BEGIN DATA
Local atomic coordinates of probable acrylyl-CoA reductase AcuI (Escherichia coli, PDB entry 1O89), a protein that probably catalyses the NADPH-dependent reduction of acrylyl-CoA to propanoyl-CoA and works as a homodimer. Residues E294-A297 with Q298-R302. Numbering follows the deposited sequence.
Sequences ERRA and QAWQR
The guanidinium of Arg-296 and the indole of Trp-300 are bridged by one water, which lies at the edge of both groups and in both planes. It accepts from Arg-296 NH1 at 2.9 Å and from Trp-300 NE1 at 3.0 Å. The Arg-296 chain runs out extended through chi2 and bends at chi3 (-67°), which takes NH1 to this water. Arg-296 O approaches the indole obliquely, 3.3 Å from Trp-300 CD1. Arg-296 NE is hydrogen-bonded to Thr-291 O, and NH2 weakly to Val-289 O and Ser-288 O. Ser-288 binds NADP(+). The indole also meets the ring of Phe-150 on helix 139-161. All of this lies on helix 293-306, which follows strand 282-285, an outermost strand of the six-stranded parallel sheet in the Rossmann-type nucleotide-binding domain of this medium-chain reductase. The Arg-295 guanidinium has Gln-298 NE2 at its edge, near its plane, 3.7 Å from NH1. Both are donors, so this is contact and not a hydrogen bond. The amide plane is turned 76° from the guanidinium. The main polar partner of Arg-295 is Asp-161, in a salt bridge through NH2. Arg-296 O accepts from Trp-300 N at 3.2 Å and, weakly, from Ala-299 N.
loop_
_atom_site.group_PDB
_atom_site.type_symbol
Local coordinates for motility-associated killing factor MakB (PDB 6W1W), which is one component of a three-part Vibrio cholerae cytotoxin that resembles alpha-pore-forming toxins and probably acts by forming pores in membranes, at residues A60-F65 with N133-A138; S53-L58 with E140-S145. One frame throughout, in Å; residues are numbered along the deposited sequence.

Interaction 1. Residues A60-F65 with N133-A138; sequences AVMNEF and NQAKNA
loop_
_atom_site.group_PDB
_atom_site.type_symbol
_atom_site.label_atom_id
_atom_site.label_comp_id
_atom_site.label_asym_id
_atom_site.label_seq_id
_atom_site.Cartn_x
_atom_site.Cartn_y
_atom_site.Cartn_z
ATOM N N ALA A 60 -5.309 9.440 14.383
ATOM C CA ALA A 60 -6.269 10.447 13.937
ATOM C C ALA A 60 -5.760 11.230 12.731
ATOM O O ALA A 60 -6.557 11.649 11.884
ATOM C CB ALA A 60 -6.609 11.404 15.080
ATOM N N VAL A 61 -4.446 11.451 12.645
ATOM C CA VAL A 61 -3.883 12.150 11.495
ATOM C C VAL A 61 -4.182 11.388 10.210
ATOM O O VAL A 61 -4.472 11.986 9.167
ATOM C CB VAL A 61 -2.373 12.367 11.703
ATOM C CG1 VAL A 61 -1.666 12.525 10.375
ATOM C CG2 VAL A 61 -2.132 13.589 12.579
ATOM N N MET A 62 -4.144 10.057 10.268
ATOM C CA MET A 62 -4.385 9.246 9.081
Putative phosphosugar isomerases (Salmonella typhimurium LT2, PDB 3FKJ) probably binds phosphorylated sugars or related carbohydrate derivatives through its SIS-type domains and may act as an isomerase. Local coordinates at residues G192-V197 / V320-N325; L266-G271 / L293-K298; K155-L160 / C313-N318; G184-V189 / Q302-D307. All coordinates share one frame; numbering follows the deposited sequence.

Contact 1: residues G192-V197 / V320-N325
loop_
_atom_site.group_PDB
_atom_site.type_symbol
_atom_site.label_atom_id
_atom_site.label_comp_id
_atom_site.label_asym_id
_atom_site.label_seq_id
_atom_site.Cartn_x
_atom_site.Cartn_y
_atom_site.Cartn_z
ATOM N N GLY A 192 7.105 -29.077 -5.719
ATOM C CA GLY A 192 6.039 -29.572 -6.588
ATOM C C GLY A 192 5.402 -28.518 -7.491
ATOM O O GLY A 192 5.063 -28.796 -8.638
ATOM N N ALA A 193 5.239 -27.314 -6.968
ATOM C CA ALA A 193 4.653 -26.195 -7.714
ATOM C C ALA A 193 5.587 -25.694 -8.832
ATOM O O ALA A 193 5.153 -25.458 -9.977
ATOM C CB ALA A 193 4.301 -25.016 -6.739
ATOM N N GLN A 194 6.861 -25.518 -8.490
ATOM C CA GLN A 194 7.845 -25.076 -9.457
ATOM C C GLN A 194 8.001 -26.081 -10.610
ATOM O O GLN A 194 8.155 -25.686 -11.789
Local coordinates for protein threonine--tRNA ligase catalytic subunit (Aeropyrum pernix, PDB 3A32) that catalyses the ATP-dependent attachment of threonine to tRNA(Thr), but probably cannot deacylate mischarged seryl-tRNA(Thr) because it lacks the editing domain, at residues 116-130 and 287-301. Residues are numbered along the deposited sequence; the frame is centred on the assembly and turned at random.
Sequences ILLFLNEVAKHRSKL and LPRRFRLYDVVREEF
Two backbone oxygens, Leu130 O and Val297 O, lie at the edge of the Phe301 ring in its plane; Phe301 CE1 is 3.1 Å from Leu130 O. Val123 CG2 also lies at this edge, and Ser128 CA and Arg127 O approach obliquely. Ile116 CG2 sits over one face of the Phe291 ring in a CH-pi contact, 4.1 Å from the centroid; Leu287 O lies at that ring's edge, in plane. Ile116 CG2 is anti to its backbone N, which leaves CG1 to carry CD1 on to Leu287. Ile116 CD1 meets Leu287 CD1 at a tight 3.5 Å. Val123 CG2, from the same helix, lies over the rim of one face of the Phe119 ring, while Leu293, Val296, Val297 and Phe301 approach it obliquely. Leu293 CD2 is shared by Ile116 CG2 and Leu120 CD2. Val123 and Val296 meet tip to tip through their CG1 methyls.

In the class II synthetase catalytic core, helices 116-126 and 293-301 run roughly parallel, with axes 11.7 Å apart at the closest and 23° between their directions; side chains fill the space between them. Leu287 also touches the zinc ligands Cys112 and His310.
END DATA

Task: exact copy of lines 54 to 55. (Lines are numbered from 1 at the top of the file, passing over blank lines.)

ATOM N N GLN A 194 6.861 -25.518 -8.490
ATOM C CA GLN A 194 7.845 -25.076 -9.457